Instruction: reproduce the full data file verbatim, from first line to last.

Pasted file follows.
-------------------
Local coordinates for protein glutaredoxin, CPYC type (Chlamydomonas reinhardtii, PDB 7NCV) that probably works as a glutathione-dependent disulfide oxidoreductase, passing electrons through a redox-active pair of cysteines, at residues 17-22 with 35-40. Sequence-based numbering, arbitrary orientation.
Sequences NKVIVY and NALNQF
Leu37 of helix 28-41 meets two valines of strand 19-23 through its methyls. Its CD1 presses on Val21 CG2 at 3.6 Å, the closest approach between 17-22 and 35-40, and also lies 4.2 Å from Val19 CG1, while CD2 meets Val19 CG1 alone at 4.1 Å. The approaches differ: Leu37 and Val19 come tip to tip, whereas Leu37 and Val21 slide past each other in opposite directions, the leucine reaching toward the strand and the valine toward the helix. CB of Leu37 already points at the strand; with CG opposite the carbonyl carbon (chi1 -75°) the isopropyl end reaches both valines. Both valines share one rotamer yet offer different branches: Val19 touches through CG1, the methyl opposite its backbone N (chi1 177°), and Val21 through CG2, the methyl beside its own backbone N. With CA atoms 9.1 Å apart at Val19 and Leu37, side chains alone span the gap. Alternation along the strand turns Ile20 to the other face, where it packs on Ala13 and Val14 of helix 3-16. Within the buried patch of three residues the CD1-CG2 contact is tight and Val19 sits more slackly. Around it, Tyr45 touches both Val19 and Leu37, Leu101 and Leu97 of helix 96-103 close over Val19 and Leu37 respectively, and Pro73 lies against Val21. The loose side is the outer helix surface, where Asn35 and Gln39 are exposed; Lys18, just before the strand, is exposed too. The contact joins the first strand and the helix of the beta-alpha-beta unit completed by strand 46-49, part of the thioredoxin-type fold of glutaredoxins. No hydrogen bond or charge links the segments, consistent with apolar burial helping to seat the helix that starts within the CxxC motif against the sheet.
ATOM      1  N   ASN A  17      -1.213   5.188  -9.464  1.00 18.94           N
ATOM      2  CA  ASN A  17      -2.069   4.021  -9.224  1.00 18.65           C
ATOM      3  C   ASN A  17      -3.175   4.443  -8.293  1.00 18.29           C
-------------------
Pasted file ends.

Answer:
Local coordinates for protein glutaredoxin, CPYC type (Chlamydomonas reinhardtii, PDB 7NCV) that probably works as a glutathione-dependent disulfide oxidoreductase, passing electrons through a redox-active pair of cysteines, at residues 17-22 with 35-40. Sequence-based numbering, arbitrary orientation.
Sequences NKVIVY and NALNQF
Leu37 of helix 28-41 meets two valines of strand 19-23 through its methyls. Its CD1 presses on Val21 CG2 at 3.6 Å, the closest approach between 17-22 and 35-40, and also lies 4.2 Å from Val19 CG1, while CD2 meets Val19 CG1 alone at 4.1 Å. The approaches differ: Leu37 and Val19 come tip to tip, whereas Leu37 and Val21 slide past each other in opposite directions, the leucine reaching toward the strand and the valine toward the helix. CB of Leu37 already points at the strand; with CG opposite the carbonyl carbon (chi1 -75°) the isopropyl end reaches both valines. Both valines share one rotamer yet offer different branches: Val19 touches through CG1, the methyl opposite its backbone N (chi1 177°), and Val21 through CG2, the methyl beside its own backbone N. With CA atoms 9.1 Å apart at Val19 and Leu37, side chains alone span the gap. Alternation along the strand turns Ile20 to the other face, where it packs on Ala13 and Val14 of helix 3-16. Within the buried patch of three residues the CD1-CG2 contact is tight and Val19 sits more slackly. Around it, Tyr45 touches both Val19 and Leu37, Leu101 and Leu97 of helix 96-103 close over Val19 and Leu37 respectively, and Pro73 lies against Val21. The loose side is the outer helix surface, where Asn35 and Gln39 are exposed; Lys18, just before the strand, is exposed too. The contact joins the first strand and the helix of the beta-alpha-beta unit completed by strand 46-49, part of the thioredoxin-type fold of glutaredoxins. No hydrogen bond or charge links the segments, consistent with apolar burial helping to seat the helix that starts within the CxxC motif against the sheet.
ATOM      1  N   ASN A  17      -1.213   5.188  -9.464  1.00 18.94           N
ATOM      2  CA  ASN A  17      -2.069   4.021  -9.224  1.00 18.65           C
ATOM      3  C   ASN A  17      -3.175   4.443  -8.293  1.00 18.29           C